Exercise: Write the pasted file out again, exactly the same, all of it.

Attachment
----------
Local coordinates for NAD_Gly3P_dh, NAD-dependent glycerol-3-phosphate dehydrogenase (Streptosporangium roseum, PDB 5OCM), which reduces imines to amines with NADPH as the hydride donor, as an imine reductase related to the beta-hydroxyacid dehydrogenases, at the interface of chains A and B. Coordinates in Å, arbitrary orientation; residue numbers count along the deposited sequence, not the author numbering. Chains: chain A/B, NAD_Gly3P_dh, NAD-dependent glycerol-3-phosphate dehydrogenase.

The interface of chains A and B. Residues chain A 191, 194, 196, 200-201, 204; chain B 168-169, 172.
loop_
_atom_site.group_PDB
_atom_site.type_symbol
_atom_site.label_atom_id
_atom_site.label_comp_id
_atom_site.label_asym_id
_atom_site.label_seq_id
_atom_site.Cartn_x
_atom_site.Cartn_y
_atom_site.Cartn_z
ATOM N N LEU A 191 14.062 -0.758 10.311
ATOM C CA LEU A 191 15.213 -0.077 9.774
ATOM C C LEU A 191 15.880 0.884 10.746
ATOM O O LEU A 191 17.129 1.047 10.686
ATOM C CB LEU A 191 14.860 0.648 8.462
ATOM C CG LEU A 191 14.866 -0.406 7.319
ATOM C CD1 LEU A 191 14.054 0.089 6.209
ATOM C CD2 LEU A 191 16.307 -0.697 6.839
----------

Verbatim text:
Local coordinates for NAD_Gly3P_dh, NAD-dependent glycerol-3-phosphate dehydrogenase (Streptosporangium roseum, PDB 5OCM), which reduces imines to amines with NADPH as the hydride donor, as an imine reductase related to the beta-hydroxyacid dehydrogenases, at the interface of chains A and B. Coordinates in Å, arbitrary orientation; residue numbers count along the deposited sequence, not the author numbering. Chains: chain A/B, NAD_Gly3P_dh, NAD-dependent glycerol-3-phosphate dehydrogenase.

The interface of chains A and B. Residues chain A 191, 194, 196, 200-201, 204; chain B 168-169, 172.
loop_
_atom_site.group_PDB
_atom_site.type_symbol
_atom_site.label_atom_id
_atom_site.label_comp_id
_atom_site.label_asym_id
_atom_site.label_seq_id
_atom_site.Cartn_x
_atom_site.Cartn_y
_atom_site.Cartn_z
ATOM N N LEU A 191 14.062 -0.758 10.311
ATOM C CA LEU A 191 15.213 -0.077 9.774
ATOM C C LEU A 191 15.880 0.884 10.746
ATOM O O LEU A 191 17.129 1.047 10.686
ATOM C CB LEU A 191 14.860 0.648 8.462
ATOM C CG LEU A 191 14.866 -0.406 7.319
ATOM C CD1 LEU A 191 14.054 0.089 6.209
ATOM C CD2 LEU A 191 16.307 -0.697 6.839